Chapter 6, “Pig and Pepper,” parodies the principle of continuity, a bizarre concept from projective geometry, which was introduced in the mid-19th century from France. This principle (now an important aspect of modern topology) involves the idea that one shape can bend and stretch into another, provided it retains the same basic properties — a circle is the same as an ellipse or a parabola (the curve of the Cheshire cat’s grin).

Taking the notion to its extreme, what works for a circle should also work for a baby. So, when Alice takes the Duchess’s baby outside, it turns into a pig. The Cheshire Cat says, “I thought it would.”

The Cheshire Cat provides the voice of traditional geometric logic — say where you want to go if you want to find out how to get there, he tells Alice after she’s let the pig run off into the wood. He points Alice toward the Mad Hatter and the March Hare. “Visit either you like,” he says, “they’re both mad.”

The Mad Hatter and the March Hare champion the mathematics of William Rowan Hamilton, one of the great innovators in Victorian algebra. Hamilton decided that manipulations of numbers like adding and subtracting should be thought of as steps in what he called “pure time.” This was a Kantian notion that had more to do with sequence than with real time, and it seems to have captivated Dodgson. In the title of Chapter 7, “A Mad Tea-Party,” we should read tea-party as t-party, with t being the mathematical symbol for time.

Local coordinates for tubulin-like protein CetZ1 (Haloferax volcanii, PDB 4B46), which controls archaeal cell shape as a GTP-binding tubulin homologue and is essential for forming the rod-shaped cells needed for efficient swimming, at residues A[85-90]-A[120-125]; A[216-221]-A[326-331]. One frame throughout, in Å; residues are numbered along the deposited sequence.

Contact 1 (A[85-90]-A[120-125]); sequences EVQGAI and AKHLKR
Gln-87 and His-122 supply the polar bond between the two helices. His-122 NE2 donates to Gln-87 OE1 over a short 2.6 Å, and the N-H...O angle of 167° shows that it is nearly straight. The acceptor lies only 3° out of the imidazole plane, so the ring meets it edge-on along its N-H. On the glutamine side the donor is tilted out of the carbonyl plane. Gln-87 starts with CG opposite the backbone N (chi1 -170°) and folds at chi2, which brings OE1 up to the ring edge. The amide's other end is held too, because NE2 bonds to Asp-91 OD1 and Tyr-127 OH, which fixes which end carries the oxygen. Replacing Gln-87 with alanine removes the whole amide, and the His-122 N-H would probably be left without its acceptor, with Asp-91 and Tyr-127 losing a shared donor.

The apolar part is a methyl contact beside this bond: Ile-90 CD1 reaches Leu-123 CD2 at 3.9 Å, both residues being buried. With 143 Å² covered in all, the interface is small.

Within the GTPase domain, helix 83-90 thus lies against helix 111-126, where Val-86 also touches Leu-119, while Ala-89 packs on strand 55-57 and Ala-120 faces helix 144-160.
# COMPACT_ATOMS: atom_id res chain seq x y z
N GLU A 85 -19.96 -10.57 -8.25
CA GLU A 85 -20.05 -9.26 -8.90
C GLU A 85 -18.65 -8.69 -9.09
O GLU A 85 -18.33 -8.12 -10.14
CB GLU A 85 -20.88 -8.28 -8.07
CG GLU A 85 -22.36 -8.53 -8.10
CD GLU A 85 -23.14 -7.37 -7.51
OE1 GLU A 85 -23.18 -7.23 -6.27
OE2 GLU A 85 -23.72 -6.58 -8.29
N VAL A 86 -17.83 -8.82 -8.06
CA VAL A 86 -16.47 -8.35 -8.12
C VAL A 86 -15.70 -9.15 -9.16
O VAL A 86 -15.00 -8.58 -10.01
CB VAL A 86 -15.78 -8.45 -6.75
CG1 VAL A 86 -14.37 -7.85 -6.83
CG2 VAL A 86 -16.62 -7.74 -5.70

Dodgson has the Hatter, the Hare and the Dormouse stuck going round and round the tea table to reflect the way in which Hamilton used what he called quaternions — a number system based on four terms. In the 1860s, quaternions were hailed as the last great step in calculating motion. Even Dodgson may have considered them an ingenious tool for advanced mathematicians, though he would have thought them maddeningly confusing for the likes of Alice (and perhaps for many of his math students).